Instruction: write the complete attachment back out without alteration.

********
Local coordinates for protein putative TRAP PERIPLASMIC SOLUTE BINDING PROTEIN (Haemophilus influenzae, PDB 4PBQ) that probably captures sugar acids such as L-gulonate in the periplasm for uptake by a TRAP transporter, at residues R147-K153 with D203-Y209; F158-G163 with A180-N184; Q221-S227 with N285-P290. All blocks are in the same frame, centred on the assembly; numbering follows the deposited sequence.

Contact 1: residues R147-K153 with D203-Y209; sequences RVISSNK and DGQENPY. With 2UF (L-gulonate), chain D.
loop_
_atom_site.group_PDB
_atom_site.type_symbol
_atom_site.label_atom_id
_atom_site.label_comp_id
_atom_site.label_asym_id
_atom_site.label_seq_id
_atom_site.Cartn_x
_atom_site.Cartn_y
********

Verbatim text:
Local coordinates for protein putative TRAP PERIPLASMIC SOLUTE BINDING PROTEIN (Haemophilus influenzae, PDB 4PBQ) that probably captures sugar acids such as L-gulonate in the periplasm for uptake by a TRAP transporter, at residues R147-K153 with D203-Y209; F158-G163 with A180-N184; Q221-S227 with N285-P290. All blocks are in the same frame, centred on the assembly; numbering follows the deposited sequence.

Contact 1: residues R147-K153 with D203-Y209; sequences RVISSNK and DGQENPY. With 2UF (L-gulonate), chain D.
loop_
_atom_site.group_PDB
_atom_site.type_symbol
_atom_site.label_atom_id
_atom_site.label_comp_id
_atom_site.label_asym_id
_atom_site.label_seq_id
_atom_site.Cartn_x
_atom_site.Cartn_y